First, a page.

Hmmm...400K rows seems a bit small for this, but you might be able to build a (FLANN) based vocabulary tree that turns phash into a more stable signature (that makes use of database indexes). Then your SQL query would be more like: "where (images.phashsig=inputsig)". Phash might need a tweak, to output 64 floats instead of bits. But it would be more robust to the "random bits that flip" problem.

It's similar to what an engine like TinEye does, but instead of using a bunch of SIFT/SURF/etc features to do numerous visual word lookups, you'd just put in (a modified?) phash and get one word out.


What is your data type for inputHash and images.phash? ByteArray? Character array? Blob?


Just a 64 bit integer (BIGINT).



Is an image hash a very different beast from the hashing function used in passwords etc? In the latter we want large sensitivity to small changes, while in an image hash we want a measure sensitive to similarities.

Naively I'd expect image hashing to be like cross-correlation (non-linear) while password hashing can be done with shifts and modulo-2 (linear).


[deleted]


Correct me if I'm wrong, but using DL for such purposes would require much more preparation in sense of effort and computation power. Wouldn't it?


Also that would mean training? Which is rather cumbersome here. Can you elaborate a little more ?


Be sure to enable javascript or you won't be able to see the gist with the results. (Obviously including a plain table in the post would be too much work:-\)


You also won't be able to use most of the internet in 2014, so this point seems moot.


I run no script 100% of the time for more then a year.

Only time I have issues consistent issues is "Show HN:" posts and start-up websites. Most my day to day browsing is hardly affected by this.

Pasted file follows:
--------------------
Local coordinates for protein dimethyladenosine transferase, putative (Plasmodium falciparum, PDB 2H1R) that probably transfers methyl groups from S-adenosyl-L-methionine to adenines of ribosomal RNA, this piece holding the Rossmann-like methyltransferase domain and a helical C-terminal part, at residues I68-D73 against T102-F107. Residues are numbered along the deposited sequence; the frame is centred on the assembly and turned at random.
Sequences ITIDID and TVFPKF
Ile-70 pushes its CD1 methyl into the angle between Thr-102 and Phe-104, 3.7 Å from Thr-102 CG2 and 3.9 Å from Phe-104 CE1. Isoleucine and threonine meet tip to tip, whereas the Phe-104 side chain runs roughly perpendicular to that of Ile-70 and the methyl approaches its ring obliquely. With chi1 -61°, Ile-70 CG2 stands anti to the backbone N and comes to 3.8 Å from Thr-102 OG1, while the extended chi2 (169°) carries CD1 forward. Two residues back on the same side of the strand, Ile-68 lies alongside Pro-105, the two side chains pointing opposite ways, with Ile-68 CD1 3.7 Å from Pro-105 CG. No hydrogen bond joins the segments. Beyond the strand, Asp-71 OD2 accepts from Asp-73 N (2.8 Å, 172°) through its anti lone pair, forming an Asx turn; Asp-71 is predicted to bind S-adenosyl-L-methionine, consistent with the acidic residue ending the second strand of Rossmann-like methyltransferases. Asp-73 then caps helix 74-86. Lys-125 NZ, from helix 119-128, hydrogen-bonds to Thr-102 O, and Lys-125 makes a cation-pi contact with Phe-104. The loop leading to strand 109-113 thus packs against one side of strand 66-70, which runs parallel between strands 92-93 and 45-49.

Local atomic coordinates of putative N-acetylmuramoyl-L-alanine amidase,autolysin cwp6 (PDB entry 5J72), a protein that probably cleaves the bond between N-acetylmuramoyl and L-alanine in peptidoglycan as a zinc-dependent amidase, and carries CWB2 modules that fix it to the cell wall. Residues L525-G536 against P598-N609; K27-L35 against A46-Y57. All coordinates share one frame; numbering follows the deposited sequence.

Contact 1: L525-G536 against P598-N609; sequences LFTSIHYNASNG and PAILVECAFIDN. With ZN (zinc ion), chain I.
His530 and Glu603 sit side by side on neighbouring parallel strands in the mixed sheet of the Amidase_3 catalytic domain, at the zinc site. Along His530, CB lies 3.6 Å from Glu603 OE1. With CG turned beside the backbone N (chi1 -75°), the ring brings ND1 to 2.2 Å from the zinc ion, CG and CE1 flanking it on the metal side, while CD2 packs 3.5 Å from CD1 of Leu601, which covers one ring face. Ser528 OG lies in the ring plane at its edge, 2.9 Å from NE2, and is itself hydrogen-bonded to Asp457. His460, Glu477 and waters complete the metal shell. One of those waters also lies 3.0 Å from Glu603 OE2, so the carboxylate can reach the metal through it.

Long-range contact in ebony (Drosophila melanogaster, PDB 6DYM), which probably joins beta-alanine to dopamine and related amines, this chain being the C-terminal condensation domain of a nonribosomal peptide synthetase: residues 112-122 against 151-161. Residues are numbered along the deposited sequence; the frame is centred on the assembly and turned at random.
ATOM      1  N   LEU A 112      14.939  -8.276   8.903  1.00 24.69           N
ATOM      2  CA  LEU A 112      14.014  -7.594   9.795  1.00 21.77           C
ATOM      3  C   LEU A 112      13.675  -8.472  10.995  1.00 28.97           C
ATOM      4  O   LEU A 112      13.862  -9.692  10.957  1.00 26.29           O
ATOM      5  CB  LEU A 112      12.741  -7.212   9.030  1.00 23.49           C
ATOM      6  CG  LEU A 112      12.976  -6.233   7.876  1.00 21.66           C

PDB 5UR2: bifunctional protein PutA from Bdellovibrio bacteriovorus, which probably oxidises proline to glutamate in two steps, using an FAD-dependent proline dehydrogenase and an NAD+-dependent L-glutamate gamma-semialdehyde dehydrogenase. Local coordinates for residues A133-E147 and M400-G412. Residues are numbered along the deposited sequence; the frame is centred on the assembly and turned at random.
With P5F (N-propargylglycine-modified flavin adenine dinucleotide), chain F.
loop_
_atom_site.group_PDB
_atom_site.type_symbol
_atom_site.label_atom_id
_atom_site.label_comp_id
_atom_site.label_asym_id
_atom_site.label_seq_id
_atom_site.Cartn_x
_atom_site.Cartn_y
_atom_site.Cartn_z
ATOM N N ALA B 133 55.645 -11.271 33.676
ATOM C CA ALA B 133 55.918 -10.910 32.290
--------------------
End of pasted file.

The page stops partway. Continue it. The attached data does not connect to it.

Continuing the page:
This certainly isn't true for the part of the Internet I generally try to use. Most of it works without js (some of it works better with js on, some of it works worse (but "as intended") with js on.

Demanding js for showing simple text+images on the web, is a little like distributing a text email as an .exe-file IMNHO.


I could argue, using a gist makes the results more reusable... + I like the way gists look.


The Phash library is GPL licensed. If you are building a closed source commercial product, you need to purchase a license.


Unless your closed source commercial product is a service, in which case you don't need to do anything, since pHash is GPL not AGPL.


node-phash implementation is MIT-licensed https://github.com/aaronm67/node-phash/blob/master/LICENSE


Sorry node-phash is just a wrapper. pHash license is indeed GPL v3. Which means as you say a commercial license should be obtained for commercial use


Aren't they/you using it for a hosted web platform? Then it wouldn't matter, as long as it is not the AGPL.


Correct, I was just commenting for general commercial purpose use!


No, for closed source distribution. Commercial can be open or closed source. GPL does not prohibit commercial use, it prohibits not sharing source under same free terms.


Isn't SURF patent-encumbered?


SIFT is patented. SURF is a similar and alternative method to SIFT.